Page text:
Friday, July 12, 2013

Follow Who?

Leadership is a hot button topic these days. Not only for thousands of Christian gurus and wannabe “leaders” out there, but also for pastors and teachers who hope to become the next mega church founder or bestselling author. It’s nearly epidemic.

The other day I read a Tweet that said something like, “Real Christian leaders can honestly say, ‘Follow me as I follow Christ’".  That set me off. I replied: “The mark of a true Christ follower is that they follow Christ, not human leaders”. In response to that someone Tweeted back: “So Paul is encouraging people NOT to follow Jesus when he says, ‘Follow me as I follow Christ’?”

And that’s what led to this blog post.

If you’re following anyone other than Christ, you are not a Christ follower. That should be plain enough. But to elaborate, let’s take a closer look at Paul’s oft-quoted statement: “Follow me as I follow Christ.”

As usual, the real problem comes when we take a single verse like this one out of its actual context and begin to apply it to situations and practices that were not intended by the author.
In this case, we have to go back to 1 Corinthians chapter 10, starting around verse 23. Even though the verse in question actually starts chapter 11, it’s necessary to go back to the end of chapter 10 because the verse is finishing up the end of a thought that begins there.

Here’s what Paul is saying at the end of Chapter 10. He’s wrapping up a discussion about how the Corinthians should behave when it comes to exercising their right to eat meat sacrificed to idols. This was an issue in their community. Some of them thought it was a sin, others thought it was no big deal. Paul assures them that it really isn’t an issue, but stresses that they should not practice the eating of meat sacrificed to idols if it causes one of their brothers or sisters to stumble in their faith.  So, Paul wraps up this thought in verse 31 by saying:

“So, whether you eat or drink, or whatever you do, do all to the glory of God. Give no offense to Jews or to Greeks or to the church of God, just as I try to please everyone in everything I do, not seeking my own advantage, but that of many, that they may be saved. Be imitators of me, as I am of Christ.” (1 Cor.10:31-11:1)

Did you catch that?

He’s using himself as an example in regards to eating this meat. He says, “I try to please everyone in everything I do, not seeking my own advantage…” and then he ends by saying, essentially, “Do what I’m doing when it comes to eating this meat because this is what Jesus would do too.”

What Paul is not saying is, “I’m such a perfect example of Jesus that you should just start following me instead of trying to follow Jesus.”

Paul would never suggest that anyone should follow after him (as if they were Paul’s disciples). How do I know this? Because at the beginning of this very same letter, Paul rebuked them for exactly that:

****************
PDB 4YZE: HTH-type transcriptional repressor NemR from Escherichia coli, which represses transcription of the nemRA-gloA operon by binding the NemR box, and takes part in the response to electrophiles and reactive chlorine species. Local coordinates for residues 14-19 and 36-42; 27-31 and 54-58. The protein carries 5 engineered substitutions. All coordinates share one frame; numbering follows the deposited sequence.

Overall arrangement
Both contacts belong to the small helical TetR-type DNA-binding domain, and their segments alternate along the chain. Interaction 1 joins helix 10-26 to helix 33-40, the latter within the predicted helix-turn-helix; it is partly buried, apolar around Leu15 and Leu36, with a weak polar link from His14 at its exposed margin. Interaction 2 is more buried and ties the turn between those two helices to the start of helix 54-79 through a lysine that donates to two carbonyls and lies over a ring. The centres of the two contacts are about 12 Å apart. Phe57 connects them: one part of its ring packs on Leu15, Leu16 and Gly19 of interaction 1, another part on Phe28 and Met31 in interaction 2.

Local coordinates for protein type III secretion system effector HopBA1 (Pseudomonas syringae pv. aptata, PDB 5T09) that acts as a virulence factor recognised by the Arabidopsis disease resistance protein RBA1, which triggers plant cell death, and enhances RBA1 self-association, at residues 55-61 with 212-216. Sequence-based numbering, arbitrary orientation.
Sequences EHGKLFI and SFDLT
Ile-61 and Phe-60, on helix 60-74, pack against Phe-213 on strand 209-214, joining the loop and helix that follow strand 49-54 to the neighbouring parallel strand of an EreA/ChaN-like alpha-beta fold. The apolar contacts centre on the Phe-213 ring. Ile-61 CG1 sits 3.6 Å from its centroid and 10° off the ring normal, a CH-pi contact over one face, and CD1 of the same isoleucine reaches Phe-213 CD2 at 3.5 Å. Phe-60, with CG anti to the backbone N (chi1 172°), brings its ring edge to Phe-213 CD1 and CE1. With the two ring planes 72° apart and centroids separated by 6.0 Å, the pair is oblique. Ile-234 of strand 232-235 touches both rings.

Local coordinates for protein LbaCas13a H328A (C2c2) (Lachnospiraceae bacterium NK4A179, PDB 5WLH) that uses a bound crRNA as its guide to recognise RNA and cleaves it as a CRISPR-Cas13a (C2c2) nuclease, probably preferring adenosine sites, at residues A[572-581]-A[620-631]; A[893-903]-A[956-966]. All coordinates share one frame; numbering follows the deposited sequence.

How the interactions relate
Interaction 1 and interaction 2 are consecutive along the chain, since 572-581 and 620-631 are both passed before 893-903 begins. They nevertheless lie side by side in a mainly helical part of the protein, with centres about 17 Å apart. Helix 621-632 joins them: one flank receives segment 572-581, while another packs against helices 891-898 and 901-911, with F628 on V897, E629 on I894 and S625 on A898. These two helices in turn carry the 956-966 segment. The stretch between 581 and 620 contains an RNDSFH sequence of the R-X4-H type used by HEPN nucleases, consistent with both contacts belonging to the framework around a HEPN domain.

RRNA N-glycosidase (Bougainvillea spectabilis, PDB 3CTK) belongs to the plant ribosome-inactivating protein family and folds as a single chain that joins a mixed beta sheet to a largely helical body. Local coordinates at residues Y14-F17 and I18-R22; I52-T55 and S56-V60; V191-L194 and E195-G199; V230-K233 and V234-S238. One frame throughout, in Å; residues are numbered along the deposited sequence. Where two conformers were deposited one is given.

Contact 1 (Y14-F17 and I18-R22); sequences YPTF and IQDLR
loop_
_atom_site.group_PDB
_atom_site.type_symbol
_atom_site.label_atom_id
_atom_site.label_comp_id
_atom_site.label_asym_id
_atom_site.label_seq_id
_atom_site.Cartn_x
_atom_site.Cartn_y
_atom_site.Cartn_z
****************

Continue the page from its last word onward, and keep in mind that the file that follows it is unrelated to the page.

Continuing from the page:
“What I mean is that each one of you says, “I follow Paul,” or “I follow Apollos,” or “I follow Cephas,” or “I follow Christ.” Is Christ divided? Was Paul crucified for you? Or were you baptized in the name of Paul?” (1 Cor. 1:12-13)

Later on he says:
For when one says, “I follow Paul,” and another, “I follow Apollos,” are you not being merely human? What then is Apollos? What is Paul? Servants through whom you believed, as the Lord assigned to each. I planted, Apollos watered, but God gave the growth. So neither he who plants nor he who waters is anything, but only God who gives the growth.” (1 Cor. 3:4-7)

Also, in the book of Acts, Paul warned the church with very strong words to avoid leaders who tried to gain their own followers, saying:

“I know that after I leave, savage wolves will come in among you and will not spare the flock. Even from your own number men will arise and distort the truth in order to draw away disciples after them. So be on your guard! Remember that for three years I never stopped warning each of you night and day with tears.” (Acts 20:25-31)

What troubled Paul most of all was the knowledge that, after he was gone, men would rise up “to draw away disciples after themselves”. Paul was broken-hearted to think of the Body submitting to the authority of men rather than to the authority of Christ.

Why would this concern Paul so much? Why would it cause him such anxiety and emotional turmoil? Perhaps because Jesus made the issue of leadership within His Body very clear: It was designed to be a family, an organism and a community, not a hierarchy.

In the Church, our only Head and Leader is Jesus.

"Christ is the head of the body, the church; Christ is the beginning, the firstborn from the dead,that in everything Christ might be preeminent." (Colossians 1:18)

"And God placed all things under his feet and appointed him to be head over everything for the church, which is his body, the fullness of him who fills everything in every way." (Ephesians 1:22-23)

So, once again, let me say, “Christ followers need to follow Jesus, not human leaders who misquote the Apostle Paul.”




1 comment:

Marshall said...

As from I Corinthians 1 & 3, Paul takes exception to any among them saying "I follow Apollos" or "I follow Cephas" or... We always openly identify with the Head/Source, which is Christ. Even so, the Head and the Body of Christ are, uhhh, attached for Life (may it be so!). So then, follow the Body as she follows the Head. Or, Christ in you, the hope of glory --- the same Christ we follow together.
"followers/imitators of me according as I [am] of Christ"
[ref: I Corinthians 4:16; 11:1; Ephesians 5:1; Philippians 3:17; I Thessalonians 1:6; 2:14; Hebrews 6:12...]